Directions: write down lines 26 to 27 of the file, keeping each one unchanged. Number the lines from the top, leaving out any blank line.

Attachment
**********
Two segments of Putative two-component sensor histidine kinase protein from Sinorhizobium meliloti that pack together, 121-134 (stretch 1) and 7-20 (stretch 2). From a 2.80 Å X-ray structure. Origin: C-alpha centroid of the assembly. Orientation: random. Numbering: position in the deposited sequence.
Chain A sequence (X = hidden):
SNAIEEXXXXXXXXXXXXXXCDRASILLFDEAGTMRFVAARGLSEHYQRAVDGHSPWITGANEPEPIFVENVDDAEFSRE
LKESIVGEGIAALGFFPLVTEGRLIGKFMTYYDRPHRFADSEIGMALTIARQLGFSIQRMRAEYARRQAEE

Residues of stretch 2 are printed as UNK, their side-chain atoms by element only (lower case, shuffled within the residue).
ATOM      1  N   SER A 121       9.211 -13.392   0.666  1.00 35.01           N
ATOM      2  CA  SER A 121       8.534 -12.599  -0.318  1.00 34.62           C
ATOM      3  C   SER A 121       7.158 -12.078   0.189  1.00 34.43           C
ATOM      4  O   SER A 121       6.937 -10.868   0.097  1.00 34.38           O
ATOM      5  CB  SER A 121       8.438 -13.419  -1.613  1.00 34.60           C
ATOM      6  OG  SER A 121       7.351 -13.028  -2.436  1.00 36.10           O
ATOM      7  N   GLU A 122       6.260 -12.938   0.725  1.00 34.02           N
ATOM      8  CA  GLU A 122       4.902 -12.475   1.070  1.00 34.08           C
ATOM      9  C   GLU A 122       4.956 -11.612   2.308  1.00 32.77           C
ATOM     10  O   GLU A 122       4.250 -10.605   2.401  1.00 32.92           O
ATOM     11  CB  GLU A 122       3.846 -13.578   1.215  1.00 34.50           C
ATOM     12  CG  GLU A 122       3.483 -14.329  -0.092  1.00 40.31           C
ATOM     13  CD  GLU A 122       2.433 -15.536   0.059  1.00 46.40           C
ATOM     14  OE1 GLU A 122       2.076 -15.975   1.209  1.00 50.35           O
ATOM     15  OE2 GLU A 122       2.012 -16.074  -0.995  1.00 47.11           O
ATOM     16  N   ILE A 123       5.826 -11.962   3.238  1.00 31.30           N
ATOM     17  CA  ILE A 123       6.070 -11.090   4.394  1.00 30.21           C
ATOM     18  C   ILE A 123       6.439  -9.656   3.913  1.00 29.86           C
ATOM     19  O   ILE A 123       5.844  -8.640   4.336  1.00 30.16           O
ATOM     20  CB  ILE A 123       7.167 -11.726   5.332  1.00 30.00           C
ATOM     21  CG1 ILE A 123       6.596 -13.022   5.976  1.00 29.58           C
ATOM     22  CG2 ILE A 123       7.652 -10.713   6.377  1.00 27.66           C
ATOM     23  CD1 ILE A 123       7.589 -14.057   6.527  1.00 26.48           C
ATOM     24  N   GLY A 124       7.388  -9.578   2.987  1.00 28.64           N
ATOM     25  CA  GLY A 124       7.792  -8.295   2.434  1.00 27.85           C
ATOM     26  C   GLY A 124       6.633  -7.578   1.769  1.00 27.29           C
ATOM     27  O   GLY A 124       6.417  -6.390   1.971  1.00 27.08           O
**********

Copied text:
ATOM     21  CG1 ILE A 123       6.596 -13.022   5.976  1.00 29.58           C
ATOM     22  CG2 ILE A 123       7.652 -10.713   6.377  1.00 27.66           C